Four Years After Blackwater Massacre in Iraq Gaps in Contractor Liability Remain

September 16, 2011

© Scott Olson/Getty Images

This week marks the four year anniversary of the Nisour Square massacre, where on September 16, 2007, 17 Iraqi civilians were allegedly shot and killed and dozens more injured by Blackwater (now known as Xe) security contractors employed by the Department of State.

Five eyewitnesses insisted that the company guards fired without provocation, forcing civilians and Iraqi Police to run for cover.

The incident gained worldwide attention and highlighted the consequences of the U.S. government’s increased privatization of military and security functions. Today it is a reminder that after four years, Congress has still failed to clarify and strengthen jurisdiction of U.S. courts over its security contractors operating overseas by passing the Civilian Extraterritorial Jurisdiction Act.

The U.S. government obtained indictments of the contractors involved in the shooting and brought suit in U.S. court—the outcome of the case is yet to be determined. Initially, the case was dismissed because it was not clear whether the indictments were based on immunized statements or other evidence. On appeal, the DC Circuit court remanded the case directing the government to show that it obtained sufficient evidence implicating the contractors prior to obtaining the immunized statements.

An Iraqi woman whose husband was killed sits with her children listening during a meeting with US Federal Prosecutors to discuss the case against the security firm Blackwater at the central police station close to Nussur Square in central Baghdad on December 13, 2008. (Ahmad Al-Rubaye/AFP/Getty Images)

One of the thorny issues raised in recent years has been whether criminal jurisdiction extends to non-Defense Department contractors, such as those involved in Nisour Square. Current law in the form of the Military Extraterritorial Jurisdiction Act (“MEJA”) gives U.S. courts jurisdiction over contractors employed by the Department of Defense and some other agencies so long as their employment is related to “supporting the mission of the Department of Defense.”

While this law is an important piece of legislation, it leaves a significant jurisdictional gap in that it does not clearly apply to contractors supporting non-Defense related government operations, including those contracted by the State Department or the U.S. Agency for International Development.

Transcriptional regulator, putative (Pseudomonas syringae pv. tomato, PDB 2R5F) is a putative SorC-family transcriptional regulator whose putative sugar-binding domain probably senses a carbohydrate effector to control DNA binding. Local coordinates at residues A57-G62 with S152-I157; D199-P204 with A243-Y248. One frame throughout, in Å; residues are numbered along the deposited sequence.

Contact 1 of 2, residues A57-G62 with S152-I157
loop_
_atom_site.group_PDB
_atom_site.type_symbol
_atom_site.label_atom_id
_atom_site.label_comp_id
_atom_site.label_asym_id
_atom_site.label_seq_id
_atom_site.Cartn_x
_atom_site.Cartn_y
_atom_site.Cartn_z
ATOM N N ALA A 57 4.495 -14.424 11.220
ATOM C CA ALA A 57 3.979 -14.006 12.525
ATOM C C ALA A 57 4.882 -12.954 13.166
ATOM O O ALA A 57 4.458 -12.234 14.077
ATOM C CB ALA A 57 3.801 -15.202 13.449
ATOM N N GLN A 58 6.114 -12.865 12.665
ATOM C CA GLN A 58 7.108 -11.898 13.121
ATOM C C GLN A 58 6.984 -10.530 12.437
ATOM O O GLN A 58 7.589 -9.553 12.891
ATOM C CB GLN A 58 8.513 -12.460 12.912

As a response to these concerns, Senator Patrick Leahy (D-VT) and Congressman David Price (D-NC) have introduced bills to clarify and extend criminal jurisdiction to contractors and government employees overseas in a clearly articulated way: the Civilian Extraterritorial Jurisdiction Act (“CEJA”).

Outside of human rights advocates encouraged by such legislation, witnesses at a Senate Judiciary Committee hearing on CEJA were equally welcoming. Even members of the contracting community welcomed the legislation. Ignacio “Iggy” Balderas, Director and CEO of Triple Canopy, a private security company, recently wrote in a Huffington Post piece:

“We now have a chance to firmly lay down the rules, punish violators and allow the professional PSCs who make me proud every day do the jobs they’re trained to do. This is why I support The Civilian Extraterritorial Jurisdiction Act (CEJA), which will be reintroduced soon by Sen. Patrick Leahy, D-VT.”

The bill was originally introduced last year and goes further than the current law in holding contractors accountable and plugs potential legal loopholes that bad actors may take advantage of.

As the United States increasingly relies on private contractors to perform a range of services around the world, accountability measures need to be created, tightened, and enforced. In Iraq and Afghanistan, private military and security contractors about equal the number of U.S. troops there, and at times, have outnumbered them. With CEJA, this new reality is addressed and a clearer path to accountability created.